Labor Practices Mexico

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Mexico today is seeking to become less authoritarian, less presidential, less centralized and more open to the world. Few countries have undertaken more significant market oriented and economic reform changes than Mexico in the past 20 years. Despite these welcome transformations, Mexico's economic troubles will compound if the country does not successfully confront the deep social and economic problems found in its labor practices. Some of the problems they face today include gender issues, wage inequalities, the education of its labor force, and labor union relations.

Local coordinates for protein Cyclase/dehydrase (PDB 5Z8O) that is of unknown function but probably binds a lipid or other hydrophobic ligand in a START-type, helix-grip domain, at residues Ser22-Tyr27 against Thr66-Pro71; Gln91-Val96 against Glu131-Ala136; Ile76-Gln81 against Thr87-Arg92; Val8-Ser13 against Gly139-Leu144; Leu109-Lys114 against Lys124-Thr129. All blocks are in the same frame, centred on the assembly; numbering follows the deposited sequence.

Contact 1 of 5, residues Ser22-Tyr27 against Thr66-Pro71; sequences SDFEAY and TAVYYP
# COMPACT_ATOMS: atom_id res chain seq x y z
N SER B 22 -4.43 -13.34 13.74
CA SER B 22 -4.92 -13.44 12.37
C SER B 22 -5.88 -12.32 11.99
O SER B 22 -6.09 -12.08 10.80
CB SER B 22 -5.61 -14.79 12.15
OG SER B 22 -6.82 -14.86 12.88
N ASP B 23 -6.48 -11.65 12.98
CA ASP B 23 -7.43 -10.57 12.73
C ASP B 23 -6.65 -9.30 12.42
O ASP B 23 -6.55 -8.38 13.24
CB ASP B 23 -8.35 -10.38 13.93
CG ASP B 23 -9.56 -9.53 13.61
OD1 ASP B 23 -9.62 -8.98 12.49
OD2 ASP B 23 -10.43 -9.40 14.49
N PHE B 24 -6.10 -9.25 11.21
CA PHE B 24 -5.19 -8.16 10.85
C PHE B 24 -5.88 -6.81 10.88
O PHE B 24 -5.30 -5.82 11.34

Admitting, "No society treats its women as well as its men  (Cuetera, P.143) is the first step to understanding the gender issues and disparities between the sexes in a patriarchal society such as Mexico. Recent studies showed that only 29 percent of women in comparison to 87 percent of men are currently employed (Katz, P. 204). The level at which women experience sexism varies based on the size of the organization and the work unit within the company. In Mexico, women's earning potential is negatively affected when combining work and school in relation to men. This can be attributed to occupational differences fou

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